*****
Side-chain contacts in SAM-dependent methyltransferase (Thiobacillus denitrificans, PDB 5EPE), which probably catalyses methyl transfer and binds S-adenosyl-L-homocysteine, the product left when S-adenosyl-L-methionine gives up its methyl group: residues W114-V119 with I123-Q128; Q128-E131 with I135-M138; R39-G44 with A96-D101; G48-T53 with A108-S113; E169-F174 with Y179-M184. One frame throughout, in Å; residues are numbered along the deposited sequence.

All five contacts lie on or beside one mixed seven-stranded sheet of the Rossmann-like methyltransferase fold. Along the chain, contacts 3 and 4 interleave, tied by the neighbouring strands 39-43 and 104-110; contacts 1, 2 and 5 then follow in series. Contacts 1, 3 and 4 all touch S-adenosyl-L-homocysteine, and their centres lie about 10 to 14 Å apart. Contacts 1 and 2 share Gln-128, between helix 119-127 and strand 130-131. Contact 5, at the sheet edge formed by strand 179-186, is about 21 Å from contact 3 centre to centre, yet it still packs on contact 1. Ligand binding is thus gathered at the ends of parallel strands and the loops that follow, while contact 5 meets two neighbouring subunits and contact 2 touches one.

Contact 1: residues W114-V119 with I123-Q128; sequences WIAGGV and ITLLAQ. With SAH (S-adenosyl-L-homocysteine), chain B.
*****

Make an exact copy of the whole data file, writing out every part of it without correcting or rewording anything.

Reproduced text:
Side-chain contacts in SAM-dependent methyltransferase (Thiobacillus denitrificans, PDB 5EPE), which probably catalyses methyl transfer and binds S-adenosyl-L-homocysteine, the product left when S-adenosyl-L-methionine gives up its methyl group: residues W114-V119 with I123-Q128; Q128-E131 with I135-M138; R39-G44 with A96-D101; G48-T53 with A108-S113; E169-F174 with Y179-M184. One frame throughout, in Å; residues are numbered along the deposited sequence.

All five contacts lie on or beside one mixed seven-stranded sheet of the Rossmann-like methyltransferase fold. Along the chain, contacts 3 and 4 interleave, tied by the neighbouring strands 39-43 and 104-110; contacts 1, 2 and 5 then follow in series. Contacts 1, 3 and 4 all touch S-adenosyl-L-homocysteine, and their centres lie about 10 to 14 Å apart. Contacts 1 and 2 share Gln-128, between helix 119-127 and strand 130-131. Contact 5, at the sheet edge formed by strand 179-186, is about 21 Å from contact 3 centre to centre, yet it still packs on contact 1. Ligand binding is thus gathered at the ends of parallel strands and the loops that follow, while contact 5 meets two neighbouring subunits and contact 2 touches one.

Contact 1: residues W114-V119 with I123-Q128; sequences WIAGGV and ITLLAQ. With SAH (S-adenosyl-L-homocysteine), chain B.